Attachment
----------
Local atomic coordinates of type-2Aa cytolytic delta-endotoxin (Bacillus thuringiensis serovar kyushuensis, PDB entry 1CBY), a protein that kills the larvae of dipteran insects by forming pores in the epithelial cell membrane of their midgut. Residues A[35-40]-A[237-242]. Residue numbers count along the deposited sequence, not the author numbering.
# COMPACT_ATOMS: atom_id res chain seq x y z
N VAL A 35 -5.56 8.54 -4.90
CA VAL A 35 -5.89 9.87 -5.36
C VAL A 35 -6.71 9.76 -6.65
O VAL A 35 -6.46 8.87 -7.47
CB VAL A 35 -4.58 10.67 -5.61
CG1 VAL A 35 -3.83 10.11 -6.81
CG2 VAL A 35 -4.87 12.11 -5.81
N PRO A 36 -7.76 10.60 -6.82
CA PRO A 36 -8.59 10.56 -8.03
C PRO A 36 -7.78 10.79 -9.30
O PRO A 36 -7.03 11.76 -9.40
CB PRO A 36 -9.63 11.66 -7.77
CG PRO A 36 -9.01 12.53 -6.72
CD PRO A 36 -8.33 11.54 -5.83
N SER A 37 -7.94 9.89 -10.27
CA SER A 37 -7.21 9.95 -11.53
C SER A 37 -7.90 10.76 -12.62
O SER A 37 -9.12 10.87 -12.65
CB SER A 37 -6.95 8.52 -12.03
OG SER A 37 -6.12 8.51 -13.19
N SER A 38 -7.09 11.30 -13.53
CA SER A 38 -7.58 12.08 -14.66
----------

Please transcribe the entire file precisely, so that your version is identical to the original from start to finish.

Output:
Local atomic coordinates of type-2Aa cytolytic delta-endotoxin (Bacillus thuringiensis serovar kyushuensis, PDB entry 1CBY), a protein that kills the larvae of dipteran insects by forming pores in the epithelial cell membrane of their midgut. Residues A[35-40]-A[237-242]. Residue numbers count along the deposited sequence, not the author numbering.
# COMPACT_ATOMS: atom_id res chain seq x y z
N VAL A 35 -5.56 8.54 -4.90
CA VAL A 35 -5.89 9.87 -5.36
C VAL A 35 -6.71 9.76 -6.65
O VAL A 35 -6.46 8.87 -7.47
CB VAL A 35 -4.58 10.67 -5.61
CG1 VAL A 35 -3.83 10.11 -6.81
CG2 VAL A 35 -4.87 12.11 -5.81
N PRO A 36 -7.76 10.60 -6.82
CA PRO A 36 -8.59 10.56 -8.03
C PRO A 36 -7.78 10.79 -9.30
O PRO A 36 -7.03 11.76 -9.40
CB PRO A 36 -9.63 11.66 -7.77
CG PRO A 36 -9.01 12.53 -6.72
CD PRO A 36 -8.33 11.54 -5.83
N SER A 37 -7.94 9.89 -10.27
CA SER A 37 -7.21 9.95 -11.53
C SER A 37 -7.90 10.76 -12.62
O SER A 37 -9.12 10.87 -12.65
CB SER A 37 -6.95 8.52 -12.03
OG SER A 37 -6.12 8.51 -13.19
N SER A 38 -7.09 11.30 -13.53
CA SER A 38 -7.58 12.08 -14.66